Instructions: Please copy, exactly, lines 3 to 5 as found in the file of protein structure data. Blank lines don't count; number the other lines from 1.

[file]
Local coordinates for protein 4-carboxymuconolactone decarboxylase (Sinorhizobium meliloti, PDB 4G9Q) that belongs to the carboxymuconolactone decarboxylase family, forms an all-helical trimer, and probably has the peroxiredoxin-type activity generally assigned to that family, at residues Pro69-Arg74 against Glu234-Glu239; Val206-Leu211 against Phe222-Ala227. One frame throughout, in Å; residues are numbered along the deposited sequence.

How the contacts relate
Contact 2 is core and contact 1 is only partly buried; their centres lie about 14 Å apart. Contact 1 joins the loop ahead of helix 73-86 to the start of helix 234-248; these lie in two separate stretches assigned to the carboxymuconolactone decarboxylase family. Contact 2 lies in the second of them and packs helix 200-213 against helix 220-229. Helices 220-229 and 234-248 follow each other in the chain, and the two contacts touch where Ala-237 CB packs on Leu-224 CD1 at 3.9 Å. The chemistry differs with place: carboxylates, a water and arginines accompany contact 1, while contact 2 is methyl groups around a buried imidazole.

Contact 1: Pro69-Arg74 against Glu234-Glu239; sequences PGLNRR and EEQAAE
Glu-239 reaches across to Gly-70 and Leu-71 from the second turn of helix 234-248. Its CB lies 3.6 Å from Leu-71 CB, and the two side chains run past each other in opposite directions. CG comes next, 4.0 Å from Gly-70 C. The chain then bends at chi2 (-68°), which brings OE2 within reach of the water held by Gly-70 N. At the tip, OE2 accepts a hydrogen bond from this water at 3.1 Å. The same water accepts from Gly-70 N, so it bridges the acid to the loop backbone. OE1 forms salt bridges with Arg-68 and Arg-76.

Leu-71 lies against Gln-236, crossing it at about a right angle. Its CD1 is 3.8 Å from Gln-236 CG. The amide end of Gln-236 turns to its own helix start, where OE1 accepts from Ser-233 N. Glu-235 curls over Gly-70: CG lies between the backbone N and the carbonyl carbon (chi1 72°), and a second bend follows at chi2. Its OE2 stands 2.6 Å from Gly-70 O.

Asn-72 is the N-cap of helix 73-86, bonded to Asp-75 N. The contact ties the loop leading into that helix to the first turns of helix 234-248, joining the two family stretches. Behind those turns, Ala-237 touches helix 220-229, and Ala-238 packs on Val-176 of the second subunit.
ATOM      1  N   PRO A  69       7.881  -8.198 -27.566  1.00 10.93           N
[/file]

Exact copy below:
Contact 2 is core and contact 1 is only partly buried; their centres lie about 14 Å apart. Contact 1 joins the loop ahead of helix 73-86 to the start of helix 234-248; these lie in two separate stretches assigned to the carboxymuconolactone decarboxylase family. Contact 2 lies in the second of them and packs helix 200-213 against helix 220-229. Helices 220-229 and 234-248 follow each other in the chain, and the two contacts touch where Ala-237 CB packs on Leu-224 CD1 at 3.9 Å. The chemistry differs with place: carboxylates, a water and arginines accompany contact 1, while contact 2 is methyl groups around a buried imidazole.

Contact 1: Pro69-Arg74 against Glu234-Glu239; sequences PGLNRR and EEQAAE
Glu-239 reaches across to Gly-70 and Leu-71 from the second turn of helix 234-248. Its CB lies 3.6 Å from Leu-71 CB, and the two side chains run past each other in opposite directions. CG comes next, 4.0 Å from Gly-70 C. The chain then bends at chi2 (-68°), which brings OE2 within reach of the water held by Gly-70 N. At the tip, OE2 accepts a hydrogen bond from this water at 3.1 Å. The same water accepts from Gly-70 N, so it bridges the acid to the loop backbone. OE1 forms salt bridges with Arg-68 and Arg-76.